THE Central Highlands council's animal registration inspection program has certainly got people yapping - and one town into a serious case of dog-napping.
Mayor Peter Maguire said rangers were astounded when they arrived in a small town that had been strangely drained of canines when someone blabbed they were on the way.
"That particular town had one individual doing a 'pick-up and hide' service, literally going around and transferring people's dogs out of town for the day," Cr Maguire said.
"Word had got out before our two officers got there.
"Then we had a complaint about the same town from the police officer there…"
So now, the cone of silence has descended on destinations. Not even town council staff will be notified.
The rangers will make wild-cat strikes on locations, and will target towns more than once in the six-month program that gives them the power to enter yards and inspect animals. They will also try to stay one step ahead of social media.
Last Tuesday the rangers were in Capella, where 82 households were visited, 12 warning notices issued and six letters left for owners where animals were present but no one was home.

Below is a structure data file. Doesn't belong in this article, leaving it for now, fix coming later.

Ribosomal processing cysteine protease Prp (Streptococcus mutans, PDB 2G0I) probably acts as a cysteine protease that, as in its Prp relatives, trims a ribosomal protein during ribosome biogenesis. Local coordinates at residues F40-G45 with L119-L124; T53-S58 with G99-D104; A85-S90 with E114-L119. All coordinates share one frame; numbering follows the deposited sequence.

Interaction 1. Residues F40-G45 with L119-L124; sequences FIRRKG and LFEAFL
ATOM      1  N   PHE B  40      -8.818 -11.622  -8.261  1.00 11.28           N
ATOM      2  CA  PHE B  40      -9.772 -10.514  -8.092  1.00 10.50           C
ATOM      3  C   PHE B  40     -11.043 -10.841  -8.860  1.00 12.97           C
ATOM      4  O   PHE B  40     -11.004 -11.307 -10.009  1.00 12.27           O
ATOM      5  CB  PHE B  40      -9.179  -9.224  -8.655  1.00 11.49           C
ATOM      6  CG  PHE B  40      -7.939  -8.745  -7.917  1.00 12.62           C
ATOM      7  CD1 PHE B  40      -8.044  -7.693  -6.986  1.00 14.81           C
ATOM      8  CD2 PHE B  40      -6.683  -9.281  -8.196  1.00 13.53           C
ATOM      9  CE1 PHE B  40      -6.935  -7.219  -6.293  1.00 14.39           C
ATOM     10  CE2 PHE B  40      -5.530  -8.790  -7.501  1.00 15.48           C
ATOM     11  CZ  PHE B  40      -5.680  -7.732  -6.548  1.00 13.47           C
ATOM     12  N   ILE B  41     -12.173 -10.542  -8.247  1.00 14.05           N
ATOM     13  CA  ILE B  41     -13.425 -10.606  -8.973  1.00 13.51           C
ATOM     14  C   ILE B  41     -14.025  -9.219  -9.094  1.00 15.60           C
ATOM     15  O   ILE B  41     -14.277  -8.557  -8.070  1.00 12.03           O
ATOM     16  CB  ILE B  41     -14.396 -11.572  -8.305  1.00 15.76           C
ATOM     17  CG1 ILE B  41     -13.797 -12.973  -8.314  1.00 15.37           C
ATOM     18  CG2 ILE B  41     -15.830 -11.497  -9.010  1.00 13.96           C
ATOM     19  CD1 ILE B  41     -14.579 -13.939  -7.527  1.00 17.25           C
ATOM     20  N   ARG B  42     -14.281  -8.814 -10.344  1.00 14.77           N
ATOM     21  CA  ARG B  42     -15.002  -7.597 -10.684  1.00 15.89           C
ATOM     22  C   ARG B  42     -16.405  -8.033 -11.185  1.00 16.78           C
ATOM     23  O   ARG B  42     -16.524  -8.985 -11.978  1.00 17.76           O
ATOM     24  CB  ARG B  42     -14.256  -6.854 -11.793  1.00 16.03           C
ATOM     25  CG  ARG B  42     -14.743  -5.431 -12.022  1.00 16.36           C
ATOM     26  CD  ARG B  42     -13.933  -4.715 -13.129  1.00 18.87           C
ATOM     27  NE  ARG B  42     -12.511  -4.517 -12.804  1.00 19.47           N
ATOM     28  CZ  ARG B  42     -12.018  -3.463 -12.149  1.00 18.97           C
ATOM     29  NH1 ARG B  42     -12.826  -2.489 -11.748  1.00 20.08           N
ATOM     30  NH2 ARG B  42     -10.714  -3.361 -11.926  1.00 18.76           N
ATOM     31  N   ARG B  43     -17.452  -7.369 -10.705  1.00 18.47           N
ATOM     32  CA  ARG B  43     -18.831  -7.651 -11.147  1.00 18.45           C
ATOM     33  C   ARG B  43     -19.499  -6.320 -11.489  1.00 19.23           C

On Thursday, 169 homes in Springsure were inspected, with 16 warning notices issued to owners with unregistered animals, and another six letters left.
"Once we issue the warning notice, they have 14 days to come in and get the dog registered," Cr Maguire said.
"When we follow up, we have the option to fine them ($220) if they don't comply, but we're trying to use the exercise as a positive one.
"We have seen an increase in registrations. As soon as the public notice went out, we had a bit of a surge, and once word gets around we are having these inspections we'll probably see a rush.
"We're not going to go and do an entire town in one hit. We will be doing repeat visits, and we'll keep going until we have knocked on the doors of every householder and followed up those issued with warning notices."
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